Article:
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Mentoring the next generation

Mentoring the next generation

Women are still a long way from reaching parity with men in the executive suites and board rooms of foodservice companies, but the path to the corner office has fewer roadblocks now that it has become easier to find mentors who can help them get there, according to some of the industry’s female leaders.

A dozen years ago, the number of women in senior executive positions was small enough to fit inside a telephone booth, quips Edna Morris, president of Coral Seafood & Spirits, a two-unit upscale seafood concept in Southern California that is owned by Tampa, Fla.-based OSI Restaurant Partners Inc. But as more women fill senior positions, they offer a bigger reserve of guidance available for women coming up, she says.

“It’s really good now to see the progress [women are making], albeit not as fast as it should be,” says Morris, who is a former president of the Red Lobster casual-dinnerhouse chain, which is owned by Orlando, Fla.-based Darden Restaurants. “But it’s easier to be a mentor and easier to be mentored.”

It has been seven years since a landmark study of women in the restaurant industry by Catalyst, a New York-based research organization specializing in women’s issues, determined that a lack of mentoring was one of the greatest challenges career women faced. Since then, several companies and independent organizations, such as the Women’s Foodservice Forum, have created mentoring programs and networking groups to help women connect with mentors who could help them navigate the choppy waters of career advancement.

“Women these days are reaching out to other women in ways that would not have happened when I started my career 25 or 30 years ago,” says Janet Steinmayer, president and chief executive of Centerplate Inc., the Stamford, Conn.-based sports and entertainment contract caterer and facilities management company.

While many of the women leading companies today had male mentors as they progressed in their careers, gender is irrelevant. What is important is having a mentor, says Sheri Miksa, president and chief executive of Robeks Corp., an all-franchised smoothie chain based in Manhattan Beach, Calif.

Perfectly matched: A mentor success story

Kat Cole and Krystena Sterling first met last year at a session to introduce mentors and protégés to one another during the Women’s Foodservice Forum’s annual leadership conference.

As Cole and Sterling tell it, it was a perfect match.

Sterling was an area manager for three restaurants at Disney World in Orlando, Fla., but she wanted to transition from operations to a training position. Cole, who started her career wearing the orange shorts and tank top uniform of a Hooter’s waitress, spent several years in operations before eventually becoming vice president of training and development for Atlanta-based Hooters of America, the owner or franchisor of 450 casual-dining restaurants.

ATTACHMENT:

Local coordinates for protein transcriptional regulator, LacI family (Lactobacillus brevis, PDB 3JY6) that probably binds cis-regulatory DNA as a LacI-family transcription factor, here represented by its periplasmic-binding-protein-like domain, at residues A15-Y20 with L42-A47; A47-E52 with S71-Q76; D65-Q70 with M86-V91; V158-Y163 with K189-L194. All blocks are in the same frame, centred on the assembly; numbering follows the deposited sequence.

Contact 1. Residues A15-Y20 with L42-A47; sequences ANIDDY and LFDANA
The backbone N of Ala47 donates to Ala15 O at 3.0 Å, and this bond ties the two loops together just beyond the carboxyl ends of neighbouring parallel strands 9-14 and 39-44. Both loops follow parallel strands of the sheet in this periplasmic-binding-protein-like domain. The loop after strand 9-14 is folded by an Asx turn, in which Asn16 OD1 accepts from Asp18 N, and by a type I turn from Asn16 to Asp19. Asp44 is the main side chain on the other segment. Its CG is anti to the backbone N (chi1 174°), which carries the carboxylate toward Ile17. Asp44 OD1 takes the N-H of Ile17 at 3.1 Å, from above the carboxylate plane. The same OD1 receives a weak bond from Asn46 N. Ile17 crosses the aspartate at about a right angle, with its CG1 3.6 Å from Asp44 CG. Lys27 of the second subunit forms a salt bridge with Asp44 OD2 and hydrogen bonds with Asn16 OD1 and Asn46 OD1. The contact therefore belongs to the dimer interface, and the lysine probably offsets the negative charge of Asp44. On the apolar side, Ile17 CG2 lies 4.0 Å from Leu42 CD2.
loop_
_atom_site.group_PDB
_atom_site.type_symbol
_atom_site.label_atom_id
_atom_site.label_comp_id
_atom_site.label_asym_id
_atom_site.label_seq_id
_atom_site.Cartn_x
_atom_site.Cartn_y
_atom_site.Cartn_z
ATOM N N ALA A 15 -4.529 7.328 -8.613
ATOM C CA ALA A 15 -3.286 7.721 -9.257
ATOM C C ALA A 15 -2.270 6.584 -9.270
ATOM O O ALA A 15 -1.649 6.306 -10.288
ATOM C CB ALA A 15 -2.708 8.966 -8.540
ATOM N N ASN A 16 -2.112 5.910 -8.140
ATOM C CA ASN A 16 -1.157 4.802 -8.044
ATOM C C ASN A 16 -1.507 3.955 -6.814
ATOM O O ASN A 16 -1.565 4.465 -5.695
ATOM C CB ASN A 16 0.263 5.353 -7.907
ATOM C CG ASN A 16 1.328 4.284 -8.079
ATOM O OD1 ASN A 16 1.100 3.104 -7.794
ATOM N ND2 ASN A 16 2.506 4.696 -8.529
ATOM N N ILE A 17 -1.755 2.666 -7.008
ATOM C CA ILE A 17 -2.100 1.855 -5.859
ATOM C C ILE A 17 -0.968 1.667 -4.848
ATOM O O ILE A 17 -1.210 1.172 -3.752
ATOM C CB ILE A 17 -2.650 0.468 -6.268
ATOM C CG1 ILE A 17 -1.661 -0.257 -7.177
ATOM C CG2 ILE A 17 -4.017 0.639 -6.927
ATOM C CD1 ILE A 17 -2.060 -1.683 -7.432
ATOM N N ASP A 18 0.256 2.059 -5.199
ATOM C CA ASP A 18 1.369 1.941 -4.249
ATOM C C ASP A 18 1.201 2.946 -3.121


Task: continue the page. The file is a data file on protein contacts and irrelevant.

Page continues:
“By design we were matched up to her needs, but we’re also a match in terms of energy,” Cole says. “We feed off each other. We’ve become professional friends.”

The pair have been among the hundreds of WFF members who have mentored or been mentored since the organization formed a formal mentoring program about seven years ago. The organization launched the program after sponsoring a study that showed a lack of mentoring was one of the key challenges women faced in their career development.

This year, the WFF is putting the program online to more efficiently match members looking for mentors with certain competencies and experiences to help them advance in their careers.

“We’ve developed an online matching tool that is similar to, but for mentors,” says WFF president Mary Bentley. “When you describe it that way, people immediately get it.”

The program does not ask members to describe their hobbies or send in photos. Instead, matches are based on leadership competencies so that protégés wanting to strengthen certain skills are paired with mentors already strong in those competencies.

Once matched, protégés and mentors are encouraged to meet face-to-face at least once and set up regular intervals to interact, whether by phone, email or through personal visits.

Cole gave Sterling reading assignments, and they spoke by phone every month to discuss Sterling’s progress.

“It would be, ‘What’s going on, how’s it going, what goals do you have,’” Sterling says. “A lot of it was the nuggets of wisdom Kat would give me based on her experience coming from operations. I would say, ‘This is what’s going on.’ She’d say, ‘I remember when that would happen; here’s something you could do.’”

While she is surrounded with good leaders at Walt Disney, Sterling says she pursued an outside mentor to get objective input on her career.

Cole says she kept encouraging Sterling to stretch and take risks.

“I would push her and say, ‘Why not? Why wouldn’t you?’” Cole says. “For every ‘Could I’ or ‘Should I’ there are 50 reasons why you should.”

Six months into the mentoring relationship, Sterling was promoted to catering and convention services training manager. Five months after that, she was promoted again, this time to a regional learning and development manager.

“That was hugely exciting for me,” Cole says. “I get to live those advancements vicariously through her.” —Dina Berta